Friday Five (Vol. 43)

— 1 — 

Quote of the Week (for my children):

“To maintain a joyful family requires much from both the parents and the children. Each member of the family has to become, in a special way, the servant of the others.” –  Blessed Pope John Paul II

Hear that kids? We’re all servants to each other. Remember that next time you’re negotiating your allowances.

*Snort*

— 2 —

Sign of the Week: this hangs on the wall where my daughter has swimming lessons.

Message received loud and clear.

— 3 —

My Darling Ava, 

Where are you? I am sinking, from worry into fear. When my phone stopped working at noon on Friday, I decided it was time to bring James out to the Abbey like we discussed…

I have honestly become pretty tired of zombies. There have been zombie warnings put out by the CDC. Also a decent book idea (Pride and Prejudice and Zombies) that quickly devolved into a series of sequels in order to fill the money coffers. And finally a moderately decent AMC series (The Walking Dead) that left me feeling so desensitized towards the beauty of this life that after watching a season and a half I’d had enough.

But then I saw this:

While his wife, Ava, is out of town, Dr. Thomas Schutten is off for a week to take care of their eighteen month old son, James, and to enjoy the last few days of carnival, and then… something misunderstood and mysterious…  and his world changes, almost overnight, into a dangerous place. Information services stop, society begins to pull itself apart, and Dr. Tom does the only thing he knows to do; he follows his own emergency plan and flees with James to the nearby Benedictine monastery, where he and his wife serve as oblates. They have agreed upon the Abbey as their meeting place in emergency circumstances. Now, without word, without news, with only hope… he waits.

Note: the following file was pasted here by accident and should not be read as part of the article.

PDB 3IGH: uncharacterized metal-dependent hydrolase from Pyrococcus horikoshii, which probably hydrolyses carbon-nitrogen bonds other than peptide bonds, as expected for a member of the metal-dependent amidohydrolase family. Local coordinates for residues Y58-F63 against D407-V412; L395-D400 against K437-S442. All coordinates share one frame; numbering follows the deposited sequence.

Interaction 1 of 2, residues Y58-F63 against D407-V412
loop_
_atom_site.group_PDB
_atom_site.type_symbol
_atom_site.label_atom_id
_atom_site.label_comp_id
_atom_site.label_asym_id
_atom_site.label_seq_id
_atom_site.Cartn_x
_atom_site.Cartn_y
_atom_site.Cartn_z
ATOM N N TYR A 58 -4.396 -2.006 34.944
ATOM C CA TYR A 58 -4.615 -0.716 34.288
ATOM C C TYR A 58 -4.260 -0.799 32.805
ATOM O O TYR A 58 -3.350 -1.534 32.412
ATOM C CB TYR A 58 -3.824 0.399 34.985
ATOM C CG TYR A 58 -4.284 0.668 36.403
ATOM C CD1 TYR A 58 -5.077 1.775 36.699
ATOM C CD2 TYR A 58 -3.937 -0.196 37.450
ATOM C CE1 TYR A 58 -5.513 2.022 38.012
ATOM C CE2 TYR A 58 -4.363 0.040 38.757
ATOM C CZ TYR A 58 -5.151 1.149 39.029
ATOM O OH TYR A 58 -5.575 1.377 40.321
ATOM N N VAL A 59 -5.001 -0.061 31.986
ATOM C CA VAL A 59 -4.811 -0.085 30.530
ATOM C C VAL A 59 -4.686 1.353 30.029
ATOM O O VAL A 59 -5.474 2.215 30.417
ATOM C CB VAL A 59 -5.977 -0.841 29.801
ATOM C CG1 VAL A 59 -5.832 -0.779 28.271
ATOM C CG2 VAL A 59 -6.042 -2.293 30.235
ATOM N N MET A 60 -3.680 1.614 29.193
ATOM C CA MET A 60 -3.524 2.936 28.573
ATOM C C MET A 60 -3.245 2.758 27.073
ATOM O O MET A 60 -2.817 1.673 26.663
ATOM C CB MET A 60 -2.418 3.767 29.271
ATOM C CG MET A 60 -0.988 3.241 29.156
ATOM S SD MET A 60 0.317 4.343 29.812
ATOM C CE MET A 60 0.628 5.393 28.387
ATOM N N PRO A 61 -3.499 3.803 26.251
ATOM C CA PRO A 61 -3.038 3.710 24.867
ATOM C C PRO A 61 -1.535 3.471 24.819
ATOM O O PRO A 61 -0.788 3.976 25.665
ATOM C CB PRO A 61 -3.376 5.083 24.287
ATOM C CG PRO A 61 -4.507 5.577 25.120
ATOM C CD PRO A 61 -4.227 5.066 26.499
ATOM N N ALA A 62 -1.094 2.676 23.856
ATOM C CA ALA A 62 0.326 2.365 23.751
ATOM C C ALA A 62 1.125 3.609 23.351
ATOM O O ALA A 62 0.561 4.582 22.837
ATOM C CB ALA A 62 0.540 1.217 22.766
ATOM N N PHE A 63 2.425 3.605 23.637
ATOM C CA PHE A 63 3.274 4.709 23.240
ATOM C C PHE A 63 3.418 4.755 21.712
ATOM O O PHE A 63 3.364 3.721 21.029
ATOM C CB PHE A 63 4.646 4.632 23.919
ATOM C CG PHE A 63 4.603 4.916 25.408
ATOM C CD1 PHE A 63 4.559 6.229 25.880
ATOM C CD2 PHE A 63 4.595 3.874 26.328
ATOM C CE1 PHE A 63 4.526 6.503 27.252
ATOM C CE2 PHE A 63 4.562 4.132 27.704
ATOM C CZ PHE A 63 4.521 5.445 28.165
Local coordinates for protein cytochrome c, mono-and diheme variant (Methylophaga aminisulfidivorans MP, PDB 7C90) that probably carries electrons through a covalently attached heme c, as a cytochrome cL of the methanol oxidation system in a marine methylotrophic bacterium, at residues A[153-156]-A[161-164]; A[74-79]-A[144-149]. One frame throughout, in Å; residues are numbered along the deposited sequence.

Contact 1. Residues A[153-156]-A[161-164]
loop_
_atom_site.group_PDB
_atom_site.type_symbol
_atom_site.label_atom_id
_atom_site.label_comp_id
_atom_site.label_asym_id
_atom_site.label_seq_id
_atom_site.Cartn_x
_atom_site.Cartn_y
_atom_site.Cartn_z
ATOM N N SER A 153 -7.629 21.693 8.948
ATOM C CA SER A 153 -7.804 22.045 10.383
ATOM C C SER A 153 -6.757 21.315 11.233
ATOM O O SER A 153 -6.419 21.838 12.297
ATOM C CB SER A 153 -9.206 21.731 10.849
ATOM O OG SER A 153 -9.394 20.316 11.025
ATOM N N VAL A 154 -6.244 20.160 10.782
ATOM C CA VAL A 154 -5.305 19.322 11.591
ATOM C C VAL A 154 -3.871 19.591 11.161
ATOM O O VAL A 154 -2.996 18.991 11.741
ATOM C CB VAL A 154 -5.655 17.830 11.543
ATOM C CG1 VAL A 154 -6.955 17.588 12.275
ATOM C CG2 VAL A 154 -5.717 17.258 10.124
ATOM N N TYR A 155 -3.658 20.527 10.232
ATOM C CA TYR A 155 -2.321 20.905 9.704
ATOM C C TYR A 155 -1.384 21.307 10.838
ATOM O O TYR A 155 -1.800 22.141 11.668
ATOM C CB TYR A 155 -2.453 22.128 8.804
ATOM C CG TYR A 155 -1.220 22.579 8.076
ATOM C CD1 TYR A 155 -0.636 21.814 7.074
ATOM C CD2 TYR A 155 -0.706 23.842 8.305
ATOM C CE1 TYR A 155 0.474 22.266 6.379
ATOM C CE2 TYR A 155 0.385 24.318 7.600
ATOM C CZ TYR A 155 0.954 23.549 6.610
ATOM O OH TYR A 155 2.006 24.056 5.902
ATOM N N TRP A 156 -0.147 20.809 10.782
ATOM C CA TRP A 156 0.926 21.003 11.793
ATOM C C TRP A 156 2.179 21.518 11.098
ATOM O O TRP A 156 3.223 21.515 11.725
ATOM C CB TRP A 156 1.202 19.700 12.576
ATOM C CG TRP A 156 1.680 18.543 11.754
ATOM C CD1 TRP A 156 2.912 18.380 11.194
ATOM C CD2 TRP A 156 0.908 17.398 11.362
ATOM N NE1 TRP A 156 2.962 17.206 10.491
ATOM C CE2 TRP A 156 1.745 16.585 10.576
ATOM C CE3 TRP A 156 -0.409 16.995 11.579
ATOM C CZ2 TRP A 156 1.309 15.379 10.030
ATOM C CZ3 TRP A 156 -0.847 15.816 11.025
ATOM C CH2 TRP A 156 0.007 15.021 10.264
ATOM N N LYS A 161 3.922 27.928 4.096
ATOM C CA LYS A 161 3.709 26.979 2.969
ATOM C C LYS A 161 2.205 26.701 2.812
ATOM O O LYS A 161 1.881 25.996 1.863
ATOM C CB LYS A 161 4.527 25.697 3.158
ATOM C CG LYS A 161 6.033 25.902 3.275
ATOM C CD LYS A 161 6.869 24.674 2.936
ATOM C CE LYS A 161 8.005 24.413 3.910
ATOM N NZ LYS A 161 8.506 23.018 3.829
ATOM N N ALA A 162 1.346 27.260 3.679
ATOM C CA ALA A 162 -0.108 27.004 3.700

Ora et Labora et Zombies is an epistolary novel, told through letters. In this case they are Tom’s letters, written to Ava while he waits for her to join him and their son at the Abbey. All that stands between them is time and uncertainty… and zombies?

There is a genre in fiction and film generally labelled “post-apocalyptic,” which deals with the survival of characters in the aftermath of some globally destructive event, the word “apocalypse” in pop culture having become shorthand for the end of the world. Apolcalypse, however, from the Greek verb “to uncover, to reveal”, is the name of the final book of the Bible, which is not necessarily about the destruction of the world, but about the revealed nature of God’s relationship to man. In this regard, Ora et Labora et Zombies is not a post-apocalyptic book so much as it is an Apocalyptic book. This is a subtle but important distinction. OeLeZ is not about survival in the face of despair but rather about love, borne of community and beset by evil. It is, at its core, a book about Faith.

The author, Ryan Charles Trusell, calls his work an “experiment in Catholic old media.” Based upon his paragraph above I’m going to give the zombie genre one more try, because it appears that he is on to something missing from all the other current zombie projects. Or at least he’s going to try to go a little deeper. It’s not the mindless “us vs. them” killing that goes on between the un-zombie and zombie in other works. True, The Walking Dead has tried this with some moderate success as there have been some truly moving scenes in that series that are devastatingly poignant. But in all of it I keep asking myself: where’s God? Where does faith come in? Does it matter?